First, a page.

Cautious optimism. That seemed to be the sentiment among the mall property owners who hosted earnings calls last week.
The positive mood was due in part to swift Christmas sales, which have led to a less eventful start to the year than 2017 brought us. The executives also seemed to feel better positioned to handle what may come thanks to diversified portfolios and redevelopment plans that will pivot them out of dicey sectors (read: apparel) and into areas that could afford them built-in traffic.
“We are feeling better about the environment,” said CFO and Treasurer Simon Leopold. Taubman Centers, citing the strong holiday. Even with that however, he said the company knows there are still potential challenges ahead. “We are certainly not assuming that we’re out of the woods yet.”
The company cited Aerie, Uniqlo, Athleta and Madewell among its top performers. CEO Robert Taubman sees “encouraging momentum” from the leasing trends, which include luxury players like Brunello Cucinelli, Louis Vuitton and MCM taking more space and brands like Warby Parker, Kendra Scott, Untuckit and Amazon joining the mix.
The mall group is retaining its defensive posture, keeping an eye on tenants who seem to be on the bubble and stockpiling reserves in anticipation of potential bankruptcies or store closures. “That watch list is smaller than it was a year ago by a meaningful amount,” Leopold said, adding that the company’s exposure remains high in some cases. “And obviously that makes you feel better as well but there’s still tenants that we have a significant number of stores in our portfolio but we feel we’re prepared for it.”
Like all other property managers, CBL spent last year managing the fallout from bankruptcies and so-called rightsizing, which included 433,000 square feet of space in the fourth quarter resulting from Gymboree and Crazy 8 closures.
Despite those challenges, the holidays were definitely a bright spot, which CEO Stephen Lebovitz hopes will spark more movement in the right direction. “The overall retail environment is more positive at this time compared to last year,” he said. “We expect ongoing pressure this year as some close stores, right size rents or choose to reorganize.”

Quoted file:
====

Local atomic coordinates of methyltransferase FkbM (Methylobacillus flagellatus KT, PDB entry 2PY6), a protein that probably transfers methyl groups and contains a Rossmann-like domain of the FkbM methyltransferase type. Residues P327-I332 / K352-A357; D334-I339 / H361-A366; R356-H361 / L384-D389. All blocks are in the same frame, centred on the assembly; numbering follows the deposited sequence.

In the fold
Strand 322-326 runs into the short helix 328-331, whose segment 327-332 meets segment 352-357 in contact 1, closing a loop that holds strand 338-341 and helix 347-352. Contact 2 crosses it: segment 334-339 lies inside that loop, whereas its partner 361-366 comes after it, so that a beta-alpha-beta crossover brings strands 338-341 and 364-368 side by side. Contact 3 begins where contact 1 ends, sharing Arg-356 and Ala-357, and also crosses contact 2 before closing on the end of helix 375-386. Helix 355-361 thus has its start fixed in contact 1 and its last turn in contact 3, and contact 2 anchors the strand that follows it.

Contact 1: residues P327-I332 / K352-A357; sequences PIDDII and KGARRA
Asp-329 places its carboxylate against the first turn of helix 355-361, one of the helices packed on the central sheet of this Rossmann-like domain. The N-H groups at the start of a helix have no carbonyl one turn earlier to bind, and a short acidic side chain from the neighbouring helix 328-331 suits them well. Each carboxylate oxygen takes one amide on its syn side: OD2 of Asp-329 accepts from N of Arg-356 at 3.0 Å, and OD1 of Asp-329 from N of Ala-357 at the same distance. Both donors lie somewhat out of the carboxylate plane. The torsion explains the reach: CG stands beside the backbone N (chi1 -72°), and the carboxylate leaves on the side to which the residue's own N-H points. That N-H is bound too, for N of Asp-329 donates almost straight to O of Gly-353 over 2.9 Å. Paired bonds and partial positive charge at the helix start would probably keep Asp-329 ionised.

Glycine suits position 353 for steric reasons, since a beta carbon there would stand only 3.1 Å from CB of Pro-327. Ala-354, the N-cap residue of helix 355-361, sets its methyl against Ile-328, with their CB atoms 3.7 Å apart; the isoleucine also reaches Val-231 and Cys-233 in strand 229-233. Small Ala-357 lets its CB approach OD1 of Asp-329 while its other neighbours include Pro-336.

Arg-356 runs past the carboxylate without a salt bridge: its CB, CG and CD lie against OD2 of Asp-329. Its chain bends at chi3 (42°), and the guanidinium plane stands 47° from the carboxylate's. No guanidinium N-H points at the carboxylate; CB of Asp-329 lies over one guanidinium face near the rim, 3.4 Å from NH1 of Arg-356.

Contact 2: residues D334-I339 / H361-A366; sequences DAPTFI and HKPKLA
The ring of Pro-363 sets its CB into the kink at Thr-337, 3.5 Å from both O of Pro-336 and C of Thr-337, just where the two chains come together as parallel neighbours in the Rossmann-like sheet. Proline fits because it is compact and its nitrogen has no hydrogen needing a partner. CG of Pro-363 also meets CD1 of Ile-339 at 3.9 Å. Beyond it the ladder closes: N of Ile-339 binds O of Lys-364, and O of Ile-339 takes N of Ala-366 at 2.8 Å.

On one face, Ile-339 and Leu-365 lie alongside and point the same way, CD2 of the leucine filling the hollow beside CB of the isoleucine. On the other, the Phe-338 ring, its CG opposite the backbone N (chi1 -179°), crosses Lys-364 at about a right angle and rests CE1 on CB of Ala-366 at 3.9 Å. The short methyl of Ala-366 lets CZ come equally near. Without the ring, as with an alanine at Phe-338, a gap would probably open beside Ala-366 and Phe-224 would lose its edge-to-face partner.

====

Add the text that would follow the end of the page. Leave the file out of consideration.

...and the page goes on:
He noted improvement in one much-maligned sector. “A lot of the narrative last year about department stores going away has really subsided,” he said. Lebovitz called out J.C. Penney in particular as an example of “a real positive story” thanks to its willingness to test new product categories and invest in its stores. While he said the Sears saga speaks for itself, others in the CBL portfolio like Dillard’s and Macy’s are proving that it’s too soon to write department stores off. “Department stores are an important aspect of our mix.”
Even so, Lebovitz credits the company’s diversified tenant roster for the uptick in consumer visits. In 2017, CBL made a conscious effort to attract non-apparel businesses like entertainment entities like Dave & Busters, workout studios like Planet Fitness and eating establishments like Panera. “As a result of these strategies, 75 percent of our total new leasing in 2017 was executed with non-apparel tenants,” he said. Further, as CBL embarks on redeveloping some properties, it will convert some space to mixed use with hotel and multifamily homes.
Though apparel sales outpaced total sales in general at its properties, GGP also intends to restrict the number of clothing stores it signs going forward. The company is moving in more movie theaters, co-working spaces, gyms and supermarkets.
“Traditionally, we have leased about 50 percent to apparel. Again reducing our exposure to apparel, we leased only 40 percent in 2017 to apparel,” said GGP CEO Sandeep Mathrani. “I do believe that again our trend should be 35 percent to 40 percent in 2018.”